Town declared six oceanside cottages managed by Sansotta to be public nuisances. The owners sued alleging federal and state claims. The district court granted summary judgment to Town on the federal claims and remanded the state claims to state court. The panel affirmed in part and reversed in part and remanded. The panel affirmed on the due process claim as the owners were not deprived of property as they never paid fines and nuisances are not property rights protected by the due process clause. The panel affirmed on the equal protection claim as Town had a rational basis for treating the owners differently namely the cottages were closer to the ocean. The panel reversed as to the taking claim holding the claim was in fact ripe. While a claimant must normally raise the takings issue after litigating a claim for state law compensation. However, the panel held that when the defendant removes the case to federal court, the rationale for the state litigation requirement no longer applies. As the owners could not remand the takings issue, did not need to reserve its rights, did not need to plead in the alternative and abstention was unavailable, the takings claim is properly before the district court and must be remanded. The panel finally instructed the district court to revisit the remand of the state law claims given the remand of the takings claim.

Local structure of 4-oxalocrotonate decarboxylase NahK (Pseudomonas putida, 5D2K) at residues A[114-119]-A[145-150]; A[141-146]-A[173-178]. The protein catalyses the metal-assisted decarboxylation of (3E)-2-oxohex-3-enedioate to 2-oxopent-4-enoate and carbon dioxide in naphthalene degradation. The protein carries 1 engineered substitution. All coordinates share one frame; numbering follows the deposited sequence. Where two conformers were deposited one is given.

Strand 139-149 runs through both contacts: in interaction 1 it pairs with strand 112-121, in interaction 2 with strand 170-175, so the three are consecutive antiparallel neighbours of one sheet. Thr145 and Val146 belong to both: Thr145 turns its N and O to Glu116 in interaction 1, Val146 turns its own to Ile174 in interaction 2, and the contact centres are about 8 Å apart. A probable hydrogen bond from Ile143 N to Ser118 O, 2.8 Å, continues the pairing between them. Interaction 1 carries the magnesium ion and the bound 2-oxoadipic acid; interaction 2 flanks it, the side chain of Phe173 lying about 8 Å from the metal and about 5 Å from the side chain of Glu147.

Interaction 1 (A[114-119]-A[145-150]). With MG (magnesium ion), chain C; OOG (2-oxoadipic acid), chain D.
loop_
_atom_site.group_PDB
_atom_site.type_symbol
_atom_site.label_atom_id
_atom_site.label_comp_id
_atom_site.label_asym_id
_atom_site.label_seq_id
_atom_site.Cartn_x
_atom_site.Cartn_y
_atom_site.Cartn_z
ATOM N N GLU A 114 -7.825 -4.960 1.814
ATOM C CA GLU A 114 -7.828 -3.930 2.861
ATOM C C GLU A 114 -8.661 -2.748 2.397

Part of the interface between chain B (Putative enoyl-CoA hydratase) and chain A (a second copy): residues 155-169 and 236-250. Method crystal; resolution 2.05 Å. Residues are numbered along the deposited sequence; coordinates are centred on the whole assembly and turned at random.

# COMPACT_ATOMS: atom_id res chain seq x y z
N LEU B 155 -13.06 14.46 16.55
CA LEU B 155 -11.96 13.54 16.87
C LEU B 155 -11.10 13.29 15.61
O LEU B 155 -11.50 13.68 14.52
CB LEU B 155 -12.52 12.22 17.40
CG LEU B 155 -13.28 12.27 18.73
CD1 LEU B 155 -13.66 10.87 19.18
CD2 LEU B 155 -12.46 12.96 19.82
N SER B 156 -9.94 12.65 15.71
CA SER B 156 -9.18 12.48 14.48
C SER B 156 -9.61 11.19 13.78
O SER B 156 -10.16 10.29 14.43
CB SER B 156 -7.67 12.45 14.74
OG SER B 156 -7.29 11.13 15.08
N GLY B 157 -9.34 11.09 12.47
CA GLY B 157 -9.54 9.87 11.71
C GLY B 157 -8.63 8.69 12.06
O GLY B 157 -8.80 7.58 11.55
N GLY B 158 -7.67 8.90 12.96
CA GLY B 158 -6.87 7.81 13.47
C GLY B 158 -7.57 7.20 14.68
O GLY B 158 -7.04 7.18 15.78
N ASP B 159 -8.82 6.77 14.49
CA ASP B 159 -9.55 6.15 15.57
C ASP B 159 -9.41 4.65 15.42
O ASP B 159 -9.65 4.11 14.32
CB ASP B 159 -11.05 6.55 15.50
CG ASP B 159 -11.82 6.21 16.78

Smith was convicted of witness tampering and other felonies arising form the firebombing of a witness’ house. His convictions were affirmed on direct review. He filed for habeas relief. While his petition was pending, the proof required to convict on a tampering charge was changed by the United States Supreme Court. The district court concluded the trial judge gave erroneous instructions under the old standard, but, the error was harmless. The panel affirmed. It held that instructional error is not “structural error” and relief is therefore not automatic. It next held that the correct standard for reviewing instructional error in the habeas setting is the normal substantial and injurious effect test not the harmless beyond a reasonable doubt standard for direct review. It reasoned that the same factors which led the United States Supreme Court to apply this standard in reviewing state convictions in the habeas context applied in habeas review of federal convictions because review of federal cases is like review of state cases, finality of judgments is implicated in both and habeas should not be granted to often in order to prevent degrading the writ. The panel noted it joined all other circuits to decide the issue. Applying the standard here, the panel held that because the government presented substantial evidence that the information given by the victim to local authorities was more than a mere possibility and not remote or hypothetical, a properly charged jury would have convicted. Thus, the error was harmless and the denial of the writ was affirmed.